14. 14. @OMihalyi @Asynchronous@Asynchronous Any EJB method or all methods of an EJB Executes in another thread in pool Fire-and-forget with void result Return result as a Future – Future not efficient enough, we’ll improve later
  15. 15. @OMihalyi @Asynchronous - Fire-and- forget @Asynchronous - Fire-and- forget @Asynchronous void fireAndForget (String message) { … // long-running task }
  16. 16. @OMihalyi Non-blocking API in Java EE 7Non-blocking API in Java EE 7 AsyncContext in Servlet (since 3.0, Java EE 6) // get context for another thread AsyncContext ctx = req.startAsync(); AsyncContext .getResponse() .getOutputStream()… ctx.complete();
  17. 17. @OMihalyi Non-blocking API in Java EE 7Non-blocking API in Java EE 7 AsyncContext in Servlet AsyncContext ctx = req.startAsync(); AsyncContext // build response (in any thread) .getResponse() .getOutputStream()… // finish (in new thread) ctx.complete();
  18. 18. @OMihalyi Non-blocking API in Java EE 7Non-blocking API in Java EE 7 AsyncContext in Servlet – Requires to turn on async support ● Using @WebServlet annotation ● In web.xml descriptor @WebServlet (asyncSupported=true)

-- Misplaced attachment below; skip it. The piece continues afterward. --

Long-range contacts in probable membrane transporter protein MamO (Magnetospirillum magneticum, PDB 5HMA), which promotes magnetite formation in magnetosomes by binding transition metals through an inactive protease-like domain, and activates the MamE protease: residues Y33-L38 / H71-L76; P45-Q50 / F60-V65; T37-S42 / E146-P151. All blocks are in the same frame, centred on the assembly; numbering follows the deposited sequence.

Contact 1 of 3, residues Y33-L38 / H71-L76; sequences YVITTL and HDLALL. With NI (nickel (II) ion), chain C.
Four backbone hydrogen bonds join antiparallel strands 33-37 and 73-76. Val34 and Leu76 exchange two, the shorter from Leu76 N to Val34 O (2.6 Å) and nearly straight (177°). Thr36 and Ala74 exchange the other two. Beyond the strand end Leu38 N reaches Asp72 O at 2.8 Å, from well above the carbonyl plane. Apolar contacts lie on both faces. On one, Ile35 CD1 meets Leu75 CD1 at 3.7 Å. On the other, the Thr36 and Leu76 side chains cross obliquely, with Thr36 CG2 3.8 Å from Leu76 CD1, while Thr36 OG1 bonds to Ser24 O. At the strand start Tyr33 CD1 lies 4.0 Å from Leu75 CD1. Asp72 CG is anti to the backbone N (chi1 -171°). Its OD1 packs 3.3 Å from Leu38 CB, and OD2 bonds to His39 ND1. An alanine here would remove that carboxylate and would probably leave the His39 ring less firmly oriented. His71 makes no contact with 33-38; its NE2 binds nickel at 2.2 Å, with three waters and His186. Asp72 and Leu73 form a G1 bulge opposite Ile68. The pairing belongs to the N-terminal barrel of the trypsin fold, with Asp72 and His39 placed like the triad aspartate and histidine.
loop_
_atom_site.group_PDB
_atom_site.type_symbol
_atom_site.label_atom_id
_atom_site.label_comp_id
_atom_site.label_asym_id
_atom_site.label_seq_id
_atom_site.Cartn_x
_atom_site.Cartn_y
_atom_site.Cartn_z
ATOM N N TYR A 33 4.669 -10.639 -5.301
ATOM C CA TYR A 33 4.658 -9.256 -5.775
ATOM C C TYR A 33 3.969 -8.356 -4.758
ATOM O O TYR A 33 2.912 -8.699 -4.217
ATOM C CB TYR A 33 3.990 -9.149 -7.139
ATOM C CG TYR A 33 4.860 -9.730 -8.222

19. 19. @OMihalyi Non-blocking API in Java EE 7Non-blocking API in Java EE 7 Async IO in Servlet 3.1 (Java EE 7) – Non-blocking reading of multi-part form – Non-blocking writing of response body Non-blocking IO in Java (NIO) – to read HTML from files
  20. 20. @OMihalyi Non-blocking APINon-blocking API JAX-RS AsyncResponse @Suspended@GET void get(@Suspended AsyncResponse r) … // in another thread response.resume("OK");
  21. 21. @OMihalyi Non-blocking APINon-blocking API JAX-RS AsyncResponse @Suspendedvoid get(@Suspended AsyncResponse response) … // in another thread response .resume("OK");